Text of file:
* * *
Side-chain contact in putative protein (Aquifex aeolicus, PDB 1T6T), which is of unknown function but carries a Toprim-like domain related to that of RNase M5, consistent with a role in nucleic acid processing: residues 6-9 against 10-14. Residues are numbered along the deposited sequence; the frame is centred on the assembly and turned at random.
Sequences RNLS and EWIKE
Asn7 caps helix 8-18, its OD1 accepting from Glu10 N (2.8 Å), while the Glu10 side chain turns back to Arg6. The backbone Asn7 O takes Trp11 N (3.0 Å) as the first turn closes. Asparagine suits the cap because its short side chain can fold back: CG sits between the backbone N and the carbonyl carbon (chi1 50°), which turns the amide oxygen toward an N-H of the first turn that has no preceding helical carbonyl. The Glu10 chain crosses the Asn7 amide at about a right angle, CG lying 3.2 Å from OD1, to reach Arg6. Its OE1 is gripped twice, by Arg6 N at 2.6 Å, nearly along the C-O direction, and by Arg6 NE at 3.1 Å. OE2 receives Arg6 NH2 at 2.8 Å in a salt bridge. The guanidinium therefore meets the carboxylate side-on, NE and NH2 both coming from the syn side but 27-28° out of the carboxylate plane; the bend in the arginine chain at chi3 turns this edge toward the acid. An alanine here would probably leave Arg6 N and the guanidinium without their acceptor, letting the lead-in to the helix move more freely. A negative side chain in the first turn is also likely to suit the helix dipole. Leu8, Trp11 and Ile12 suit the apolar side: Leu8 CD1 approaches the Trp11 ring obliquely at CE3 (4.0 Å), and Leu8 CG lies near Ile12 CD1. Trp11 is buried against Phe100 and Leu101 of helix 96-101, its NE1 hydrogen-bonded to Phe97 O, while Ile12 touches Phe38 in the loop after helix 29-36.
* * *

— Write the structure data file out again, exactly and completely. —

Side-chain contact in putative protein (Aquifex aeolicus, PDB 1T6T), which is of unknown function but carries a Toprim-like domain related to that of RNase M5, consistent with a role in nucleic acid processing: residues 6-9 against 10-14. Residues are numbered along the deposited sequence; the frame is centred on the assembly and turned at random.
Sequences RNLS and EWIKE
Asn7 caps helix 8-18, its OD1 accepting from Glu10 N (2.8 Å), while the Glu10 side chain turns back to Arg6. The backbone Asn7 O takes Trp11 N (3.0 Å) as the first turn closes. Asparagine suits the cap because its short side chain can fold back: CG sits between the backbone N and the carbonyl carbon (chi1 50°), which turns the amide oxygen toward an N-H of the first turn that has no preceding helical carbonyl. The Glu10 chain crosses the Asn7 amide at about a right angle, CG lying 3.2 Å from OD1, to reach Arg6. Its OE1 is gripped twice, by Arg6 N at 2.6 Å, nearly along the C-O direction, and by Arg6 NE at 3.1 Å. OE2 receives Arg6 NH2 at 2.8 Å in a salt bridge. The guanidinium therefore meets the carboxylate side-on, NE and NH2 both coming from the syn side but 27-28° out of the carboxylate plane; the bend in the arginine chain at chi3 turns this edge toward the acid. An alanine here would probably leave Arg6 N and the guanidinium without their acceptor, letting the lead-in to the helix move more freely. A negative side chain in the first turn is also likely to suit the helix dipole. Leu8, Trp11 and Ile12 suit the apolar side: Leu8 CD1 approaches the Trp11 ring obliquely at CE3 (4.0 Å), and Leu8 CG lies near Ile12 CD1. Trp11 is buried against Phe100 and Leu101 of helix 96-101, its NE1 hydrogen-bonded to Phe97 O, while Ile12 touches Phe38 in the loop after helix 29-36.